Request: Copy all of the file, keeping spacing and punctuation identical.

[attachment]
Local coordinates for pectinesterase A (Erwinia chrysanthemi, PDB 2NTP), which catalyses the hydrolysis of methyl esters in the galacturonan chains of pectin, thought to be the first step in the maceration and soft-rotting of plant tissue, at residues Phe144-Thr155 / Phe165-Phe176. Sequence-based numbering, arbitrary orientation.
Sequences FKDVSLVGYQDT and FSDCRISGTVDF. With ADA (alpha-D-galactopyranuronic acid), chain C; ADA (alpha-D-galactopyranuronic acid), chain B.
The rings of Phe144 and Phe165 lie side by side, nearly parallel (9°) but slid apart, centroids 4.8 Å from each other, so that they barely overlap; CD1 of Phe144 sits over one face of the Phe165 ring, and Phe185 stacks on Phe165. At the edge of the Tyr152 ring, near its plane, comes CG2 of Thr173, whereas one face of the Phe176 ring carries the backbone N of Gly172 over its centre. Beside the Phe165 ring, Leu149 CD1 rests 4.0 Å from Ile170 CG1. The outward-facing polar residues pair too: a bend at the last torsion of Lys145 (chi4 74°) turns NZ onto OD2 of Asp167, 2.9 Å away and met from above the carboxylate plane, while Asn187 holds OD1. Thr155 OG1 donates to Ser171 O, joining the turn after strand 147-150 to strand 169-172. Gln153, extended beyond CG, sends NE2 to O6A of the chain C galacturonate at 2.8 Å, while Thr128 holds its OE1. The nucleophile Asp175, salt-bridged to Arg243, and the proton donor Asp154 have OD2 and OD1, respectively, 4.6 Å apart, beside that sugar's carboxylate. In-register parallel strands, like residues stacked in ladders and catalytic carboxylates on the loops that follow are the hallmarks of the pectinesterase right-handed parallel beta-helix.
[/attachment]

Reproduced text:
Local coordinates for pectinesterase A (Erwinia chrysanthemi, PDB 2NTP), which catalyses the hydrolysis of methyl esters in the galacturonan chains of pectin, thought to be the first step in the maceration and soft-rotting of plant tissue, at residues Phe144-Thr155 / Phe165-Phe176. Sequence-based numbering, arbitrary orientation.
Sequences FKDVSLVGYQDT and FSDCRISGTVDF. With ADA (alpha-D-galactopyranuronic acid), chain C; ADA (alpha-D-galactopyranuronic acid), chain B.
The rings of Phe144 and Phe165 lie side by side, nearly parallel (9°) but slid apart, centroids 4.8 Å from each other, so that they barely overlap; CD1 of Phe144 sits over one face of the Phe165 ring, and Phe185 stacks on Phe165. At the edge of the Tyr152 ring, near its plane, comes CG2 of Thr173, whereas one face of the Phe176 ring carries the backbone N of Gly172 over its centre. Beside the Phe165 ring, Leu149 CD1 rests 4.0 Å from Ile170 CG1. The outward-facing polar residues pair too: a bend at the last torsion of Lys145 (chi4 74°) turns NZ onto OD2 of Asp167, 2.9 Å away and met from above the carboxylate plane, while Asn187 holds OD1. Thr155 OG1 donates to Ser171 O, joining the turn after strand 147-150 to strand 169-172. Gln153, extended beyond CG, sends NE2 to O6A of the chain C galacturonate at 2.8 Å, while Thr128 holds its OE1. The nucleophile Asp175, salt-bridged to Arg243, and the proton donor Asp154 have OD2 and OD1, respectively, 4.6 Å apart, beside that sugar's carboxylate. In-register parallel strands, like residues stacked in ladders and catalytic carboxylates on the loops that follow are the hallmarks of the pectinesterase right-handed parallel beta-helix.